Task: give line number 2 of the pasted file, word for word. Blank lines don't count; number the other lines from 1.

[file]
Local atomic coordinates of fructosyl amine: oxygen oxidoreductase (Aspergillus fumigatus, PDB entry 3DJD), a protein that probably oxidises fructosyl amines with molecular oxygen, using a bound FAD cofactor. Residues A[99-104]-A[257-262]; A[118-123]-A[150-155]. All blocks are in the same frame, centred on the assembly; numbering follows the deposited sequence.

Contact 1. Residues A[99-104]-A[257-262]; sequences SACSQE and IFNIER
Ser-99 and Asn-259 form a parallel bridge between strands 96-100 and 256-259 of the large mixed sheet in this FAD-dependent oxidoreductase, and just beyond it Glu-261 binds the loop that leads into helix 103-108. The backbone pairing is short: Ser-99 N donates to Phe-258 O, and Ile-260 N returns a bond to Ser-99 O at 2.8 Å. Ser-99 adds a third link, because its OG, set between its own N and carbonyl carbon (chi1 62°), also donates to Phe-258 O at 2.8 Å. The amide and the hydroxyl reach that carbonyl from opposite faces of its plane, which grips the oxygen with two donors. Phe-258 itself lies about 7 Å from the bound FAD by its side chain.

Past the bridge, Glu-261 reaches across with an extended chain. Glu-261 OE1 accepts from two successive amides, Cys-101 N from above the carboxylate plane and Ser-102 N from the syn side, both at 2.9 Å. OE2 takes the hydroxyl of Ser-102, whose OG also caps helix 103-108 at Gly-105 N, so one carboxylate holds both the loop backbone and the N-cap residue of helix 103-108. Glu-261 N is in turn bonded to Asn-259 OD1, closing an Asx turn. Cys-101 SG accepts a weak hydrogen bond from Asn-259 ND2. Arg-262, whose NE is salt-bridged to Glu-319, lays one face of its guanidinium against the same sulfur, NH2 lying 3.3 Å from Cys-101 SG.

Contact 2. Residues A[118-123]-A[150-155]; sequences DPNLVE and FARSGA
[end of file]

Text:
Contact 1. Residues A[99-104]-A[257-262]; sequences SACSQE and IFNIER